In four days of Goodwood I only wore my normal clothes.
Hell I dress like this all the time. It doesn’t take any extra effort. Only difference was that I used heated rollers in my hair and a bit of Elnett. I reckon I’ll start doing that regularly now…I like the effect.
I was extremely lucky to be there on the Thursday. This isn’t open to the public. It’s setting-up day and all cars arrive, retail shacks are filled with corsets, brooches and car posters and so on.
My aunt Shirley races a 500cc Cooper with a JAP engine, though that does not mean it was made in Japan. Au contraire. J A Prestwich’s engines are as English as they come. The man set up shop in a backyard in Tottenham in 1895. These beautiful machines were still being made in Tottenham in the early 1960s.
The small but mighty cars may look like sleekly-made go-carts equipped with lawn-mower engines, but they snort like six-storey Bison, and go at 100mph. Racing legend Stirling Moss used to own my aunt’s car, and won the Monaco Grand Prix with it in 1951. In a very British display of selfless (and sporting) respect for heritage, Shirley and her husband and mechanic Bill keep it as it was then, even though this means it probably won’t win many races.
Another JAP Cooper was driven by a Frenchman right out of a Stella Artois advert, and it even had the same number as it had when it was raced by Harry Schell years ago, painted on in the same way. It was kept in the Paddock like a museum piece, with a framed oil painting of the car propped up on a chair next to it, and racing overalls artfully draped over the chair. There was also a collection of fliers advertising the museum that usually housed the car, and framed newspaper clippings.
Aunt Shirley picked me up at the station in a red Alpine Sunbeam. Finally an opportunity to do the sunglasses-and-headscarf look. Really this look is a bit silly unless one is in a vintage car with its top down.
I dressed casually. I was given the task of painting the number “9” on the side of the Cooper – Shirley didn’t want decals as they’re not authentic – and I also was given the chance to push-start the car.
“Push down a bit and make sure your legs don’t go out from under you,” instructed Bill. I’d never heard such an engine before, nor been sprayed by Ethanol. The tweed was none the worse for it.
“Baptism of fire!” said one of the other Cooper drivers.
There are some Swedish 500cc (aka half-litre) automobile fans and it’s become a Goodwood tradition for them to serve pickled herring on rye crackers and a choice of six different Aquavits on set-up day. How about that. I tried two. Had been travelling from Vancouver (nine hours, starting at the end of a full day) and then to Hanwell from Heathrow (dump out contents of suitcase, pile in the tweeds and frocks and hot-rollers) and Hanwell to Chichester. It had been long. The Aquavits were marvellous. A hint of caraway. Pleasant warmth. Two lovely ladies in vintage Swedish Navy uniform served. It was like a lovely big family. Other parts of the paddock housed different types of cars for different types of races and they had cameraderie of a sort, but there was nothing like these 500s owners.
Then we all went to Goodwood House for the cricket game, a custom that sees the drivers play Lord March’s staff. I’d never been to a cricket game but I knew the tradition. Secure some cake and some champagne, ensure you have a seat, look interested sporadically (whenever someone’s about to throw something) and then fall asleep. I can tell you that these sloping folding wood-and-cloth seats are designed admirably for this purpose.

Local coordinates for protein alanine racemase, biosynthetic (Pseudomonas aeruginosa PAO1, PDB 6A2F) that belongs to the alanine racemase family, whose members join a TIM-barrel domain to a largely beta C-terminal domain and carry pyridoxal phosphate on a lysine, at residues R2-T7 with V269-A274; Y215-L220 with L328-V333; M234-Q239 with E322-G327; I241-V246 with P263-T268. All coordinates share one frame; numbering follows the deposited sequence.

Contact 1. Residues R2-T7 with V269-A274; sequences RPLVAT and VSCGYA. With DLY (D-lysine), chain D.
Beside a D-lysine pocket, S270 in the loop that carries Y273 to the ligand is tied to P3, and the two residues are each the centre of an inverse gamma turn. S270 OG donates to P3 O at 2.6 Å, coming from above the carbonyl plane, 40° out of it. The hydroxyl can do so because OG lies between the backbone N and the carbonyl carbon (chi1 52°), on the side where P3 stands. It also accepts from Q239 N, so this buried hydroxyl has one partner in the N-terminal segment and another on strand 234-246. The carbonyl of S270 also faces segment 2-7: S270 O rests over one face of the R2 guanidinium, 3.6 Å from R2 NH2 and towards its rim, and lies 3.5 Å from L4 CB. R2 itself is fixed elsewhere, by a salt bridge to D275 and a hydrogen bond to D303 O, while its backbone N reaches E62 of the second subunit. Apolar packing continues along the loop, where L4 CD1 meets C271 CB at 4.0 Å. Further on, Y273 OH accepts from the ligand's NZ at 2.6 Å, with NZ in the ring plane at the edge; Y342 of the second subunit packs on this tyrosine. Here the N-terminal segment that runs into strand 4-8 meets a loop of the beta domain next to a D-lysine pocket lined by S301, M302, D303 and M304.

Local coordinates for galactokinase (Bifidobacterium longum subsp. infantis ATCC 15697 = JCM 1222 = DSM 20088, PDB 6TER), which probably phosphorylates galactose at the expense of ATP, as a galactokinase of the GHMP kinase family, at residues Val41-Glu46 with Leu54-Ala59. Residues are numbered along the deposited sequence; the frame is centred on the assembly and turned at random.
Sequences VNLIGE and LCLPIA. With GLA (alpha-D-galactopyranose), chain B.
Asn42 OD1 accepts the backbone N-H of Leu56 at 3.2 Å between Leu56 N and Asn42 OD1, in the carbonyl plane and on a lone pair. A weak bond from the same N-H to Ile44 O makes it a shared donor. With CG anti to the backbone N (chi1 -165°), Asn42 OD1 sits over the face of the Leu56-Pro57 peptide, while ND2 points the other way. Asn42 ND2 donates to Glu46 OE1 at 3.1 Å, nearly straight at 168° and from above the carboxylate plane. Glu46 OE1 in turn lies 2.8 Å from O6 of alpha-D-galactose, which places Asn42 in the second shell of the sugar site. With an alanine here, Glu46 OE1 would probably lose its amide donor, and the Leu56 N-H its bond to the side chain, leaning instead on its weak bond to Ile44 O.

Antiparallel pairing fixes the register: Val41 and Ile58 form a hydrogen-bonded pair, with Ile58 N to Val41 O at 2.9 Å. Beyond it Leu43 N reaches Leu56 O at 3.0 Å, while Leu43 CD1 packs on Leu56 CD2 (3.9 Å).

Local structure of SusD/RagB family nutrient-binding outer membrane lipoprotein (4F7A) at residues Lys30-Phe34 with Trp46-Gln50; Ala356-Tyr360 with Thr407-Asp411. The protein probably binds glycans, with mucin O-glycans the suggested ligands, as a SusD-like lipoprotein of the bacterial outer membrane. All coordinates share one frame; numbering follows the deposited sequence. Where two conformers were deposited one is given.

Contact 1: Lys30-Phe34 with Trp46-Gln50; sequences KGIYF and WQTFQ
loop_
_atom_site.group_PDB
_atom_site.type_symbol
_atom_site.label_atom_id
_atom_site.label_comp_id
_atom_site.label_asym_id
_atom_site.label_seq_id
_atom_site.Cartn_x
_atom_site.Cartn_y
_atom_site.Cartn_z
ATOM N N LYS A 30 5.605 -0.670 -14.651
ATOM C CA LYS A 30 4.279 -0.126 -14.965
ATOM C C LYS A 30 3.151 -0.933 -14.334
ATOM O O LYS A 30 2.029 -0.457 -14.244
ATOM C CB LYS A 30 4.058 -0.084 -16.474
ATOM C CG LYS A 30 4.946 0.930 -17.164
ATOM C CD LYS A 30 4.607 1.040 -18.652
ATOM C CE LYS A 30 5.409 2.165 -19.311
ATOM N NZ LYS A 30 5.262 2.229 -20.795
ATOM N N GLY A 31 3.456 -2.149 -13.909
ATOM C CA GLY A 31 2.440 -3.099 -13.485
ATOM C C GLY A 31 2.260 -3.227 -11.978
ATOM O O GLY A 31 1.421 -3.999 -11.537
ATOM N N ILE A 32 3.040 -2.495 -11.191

I woke up to see the sun setting, and people saying “Ray Hanna came right between those two trees, directly from the sun…” Another tradition. A Spitfire flies over Goodwood House several times, performing beautiful arabesques and victory rolls. This time it was another famous Spitfire pilot, first name Alastair. Those planes fully deserve the fuss people make over them.
Then came the debriefing for the drivers. Huge crowds round the tent and I didn’t like to get too close because the speakers didn’t carry far and others needed to hear it more than I did.
I found myself standing in the middle of the field admiring the sunset with a spry old gent who stood with excellent posture. He said he liked Motorcycles. “Don’t go in much for the four-wheeled.” He told me he was enjoying his old age, that he liked having no ties. No wife, no house, no car. “What people usually do when this happens is buy a canal-boat,” I said. “Oh not me. I like to travel too much.” We stood for a while and then a Japanese fellow comes up with a camera. “May I?” he asked. The gent beamed benignly. The young fellow took a photo and then bowed and backed away, bowing more.
“I think you’re famous and I think I’m ignorant,” I said. “What’s your name?”
“Jim Redman,” he said.
I wrote it down. I looked it up later. Yes, he’s a legend.
“I retired, and then years later my kids and I went to watch a race and they entered me in it. I won. I came back the next year and won again. But now I just go around and do parades.”
He then told me about various types of bikes he’d owned, and how a museum finally bought one from him for a massive amount of money and told him he could borrow it whenever he liked. He also rides something around that Honda lends him for events like Goodwood. “A fellow came up to me afterwards once and said ‘Tell Honda I’ll buy that for a million dollars.’ So I did. They said ‘Not for sale.’ I said ‘He’ll pay you two million.’ They said ‘Not for sale.’ I thought I’d see what happened if I said six million. They said that it wasn’t for sale, not for any price. And this was what I was riding all this time.” He shook his head in amazement.
I’ve missed out many of the specifics of his conversation: names of bikes, races, dates, etc. For this, I will have to read his autobiography!